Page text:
26/11 trial records will be used to train judges

Sep 01, 2012, 02:47 IST | Samarth Moray

Pleased with then special judge ML Tahiliani's exemplary work, apex court recommends trial records be used in judicial academies as a model for criminal trials

The trial court record that ultimately resulted in the death penalty for Ajmal Qasab two days ago has set an example for the future — literally so, as the Supreme Court has recommended that judicial academies in the country include it in their curriculum to train judges in the conduct of criminal trials.

Ajmal Qasab
Neck on the line: Ajmal Qasab

The ‘postscript’ of the 398-page Supreme Court judgement also contains a moving tribute to the judicial acumen of the then special judge ML Tahiliani.

The last paragraph of the judgement, delivered by a bench of justices Aftab Alam and CK Prasad, says, ‘The manner in which [Tahiliani] conducted the trial proceedings and maintained the record is exemplary. We seriously recommend that the trial court records of this case be included in the curriculum of the National Judicial Authority and the judicial authorities of the different states as a model for criminal trial proceedings.”

The Supreme Court added, “In the course of hearing of the appeal we also came to know the trial judge Shri Tahiliani. From the records of the case he appears to be a stern, no-nonsense person. But he is a true flagbearer of the rule of law in this country.” Tahiliani is currently a sitting Bombay High Court judge.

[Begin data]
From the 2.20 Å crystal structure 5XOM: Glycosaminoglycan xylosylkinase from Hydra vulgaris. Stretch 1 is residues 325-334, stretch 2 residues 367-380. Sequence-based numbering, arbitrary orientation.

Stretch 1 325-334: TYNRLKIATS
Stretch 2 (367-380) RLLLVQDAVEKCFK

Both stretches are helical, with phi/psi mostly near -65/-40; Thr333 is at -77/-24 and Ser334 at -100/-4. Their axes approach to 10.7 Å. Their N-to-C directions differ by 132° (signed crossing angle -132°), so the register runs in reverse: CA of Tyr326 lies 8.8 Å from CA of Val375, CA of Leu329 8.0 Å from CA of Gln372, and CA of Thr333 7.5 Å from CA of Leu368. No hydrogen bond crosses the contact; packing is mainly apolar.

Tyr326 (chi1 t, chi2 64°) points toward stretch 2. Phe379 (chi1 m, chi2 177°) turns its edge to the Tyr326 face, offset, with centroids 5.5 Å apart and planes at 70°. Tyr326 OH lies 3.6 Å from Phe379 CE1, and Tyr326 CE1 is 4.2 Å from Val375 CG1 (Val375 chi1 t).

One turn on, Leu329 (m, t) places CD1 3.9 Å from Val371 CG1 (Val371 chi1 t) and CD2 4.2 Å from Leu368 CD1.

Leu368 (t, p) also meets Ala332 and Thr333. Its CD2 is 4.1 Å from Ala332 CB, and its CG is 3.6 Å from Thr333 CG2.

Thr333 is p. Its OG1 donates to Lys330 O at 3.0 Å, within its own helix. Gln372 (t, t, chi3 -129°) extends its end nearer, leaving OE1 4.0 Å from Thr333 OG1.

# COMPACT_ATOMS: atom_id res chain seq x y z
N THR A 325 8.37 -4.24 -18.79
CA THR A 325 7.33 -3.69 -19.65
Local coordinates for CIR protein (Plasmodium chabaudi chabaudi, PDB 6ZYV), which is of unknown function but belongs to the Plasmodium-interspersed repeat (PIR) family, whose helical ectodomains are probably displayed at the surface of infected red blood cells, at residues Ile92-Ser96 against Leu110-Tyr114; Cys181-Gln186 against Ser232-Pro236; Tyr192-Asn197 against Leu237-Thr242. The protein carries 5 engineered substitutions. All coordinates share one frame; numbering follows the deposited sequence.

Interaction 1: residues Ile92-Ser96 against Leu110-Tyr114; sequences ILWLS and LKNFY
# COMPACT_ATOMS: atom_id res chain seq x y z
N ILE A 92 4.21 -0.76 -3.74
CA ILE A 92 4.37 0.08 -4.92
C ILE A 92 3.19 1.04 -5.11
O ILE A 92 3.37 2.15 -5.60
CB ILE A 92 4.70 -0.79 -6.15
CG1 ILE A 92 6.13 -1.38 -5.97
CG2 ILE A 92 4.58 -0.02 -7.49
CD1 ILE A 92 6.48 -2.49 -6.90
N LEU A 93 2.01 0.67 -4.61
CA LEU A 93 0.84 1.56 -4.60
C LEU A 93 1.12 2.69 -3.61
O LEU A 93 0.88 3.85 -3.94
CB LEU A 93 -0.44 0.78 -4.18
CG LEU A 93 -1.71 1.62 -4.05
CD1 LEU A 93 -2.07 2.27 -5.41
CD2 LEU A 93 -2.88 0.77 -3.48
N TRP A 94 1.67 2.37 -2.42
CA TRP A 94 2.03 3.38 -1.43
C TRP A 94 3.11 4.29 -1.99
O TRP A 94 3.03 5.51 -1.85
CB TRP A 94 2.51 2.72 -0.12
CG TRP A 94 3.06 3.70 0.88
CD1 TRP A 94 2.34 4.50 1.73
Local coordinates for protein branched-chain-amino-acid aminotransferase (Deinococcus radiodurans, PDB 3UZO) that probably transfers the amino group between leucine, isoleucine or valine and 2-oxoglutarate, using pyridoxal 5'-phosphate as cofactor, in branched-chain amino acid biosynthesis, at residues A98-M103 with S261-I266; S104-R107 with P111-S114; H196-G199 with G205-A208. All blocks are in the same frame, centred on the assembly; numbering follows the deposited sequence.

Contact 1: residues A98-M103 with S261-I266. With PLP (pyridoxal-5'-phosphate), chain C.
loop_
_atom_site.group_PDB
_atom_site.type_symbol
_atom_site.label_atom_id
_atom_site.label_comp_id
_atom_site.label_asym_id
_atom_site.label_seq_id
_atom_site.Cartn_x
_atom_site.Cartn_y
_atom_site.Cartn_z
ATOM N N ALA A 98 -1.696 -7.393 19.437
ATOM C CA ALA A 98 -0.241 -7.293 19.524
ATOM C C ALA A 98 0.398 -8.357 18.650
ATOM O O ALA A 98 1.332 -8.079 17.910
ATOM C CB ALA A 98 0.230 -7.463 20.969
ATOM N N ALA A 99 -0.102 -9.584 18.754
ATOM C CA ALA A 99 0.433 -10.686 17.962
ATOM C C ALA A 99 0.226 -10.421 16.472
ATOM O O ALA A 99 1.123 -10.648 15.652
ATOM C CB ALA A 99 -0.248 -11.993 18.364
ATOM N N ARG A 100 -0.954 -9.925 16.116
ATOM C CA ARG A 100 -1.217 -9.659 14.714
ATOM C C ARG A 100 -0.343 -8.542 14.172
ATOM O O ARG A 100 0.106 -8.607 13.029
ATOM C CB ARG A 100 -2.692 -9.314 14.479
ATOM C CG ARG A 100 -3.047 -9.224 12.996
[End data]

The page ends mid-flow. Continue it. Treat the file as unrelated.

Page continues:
S Sashidharan, a judicial officer at National Judicial Academy, Bhopal, said, “Once we have a copy of the judgement we will place it before the director for consideration and implement whatever the Honourable Supreme Court requires.”

Judge Ganesh Deshmukh, an official at Maharashtra Judicial Academy, Bhayander, said, “We are yet to receive a certified copy of the judgement. However, I have read the online version and I am certain that it will be implemented as soon as the Bombay High Court directs us.”

Deshmukh added that Tahiliani has also commended the work of one of the academy’s former students who had recorded Qasab’s statement. “It was so well recorded that he couldn’t retract it later on,” he said.

Praise for cops
The judgement spoke at length on the heroic and inspiring conduct of the Mumbai police force and others who contributed evidence.

“In this case we came across heroes like Tukaram Ombale, Hemant Karkare, Ashok Kamte, Vijay Salaskar and Sandeep Unnikrishnan, who lost their lives in the fight against terrorism. We salute every policeman, every member of the security forces and others who laid down their lives saving others and helping to catch or neutralise the 10 terrorists.

We have great admiration for the courage and sense of duty shown by the policemen and the members of the security forces who received injuries in discharge of their duties and we extend our deepest sympathies to them for their injuries. We compliment all those who showed great presence of mind and professionalism and, caring little for their own safety, saved countless lives or photographed the terrorists on their killing spree, thus providing unimpeachable evidence for the court.

We mourn the death of 148 civilians, both Indians and foreign nationals, who fell victim to the orgy of terror unleashed on the city, and extend our heart-felt condolences to their families. We also extend our deepest sympathies to all the 238 people who suffered injuries at the hands of the terrorists. We also greatly complement the resilient spirit of Mumbai that, to all outward appearances, recovered from the blow very quickly and was back to business as usual in no time.” 

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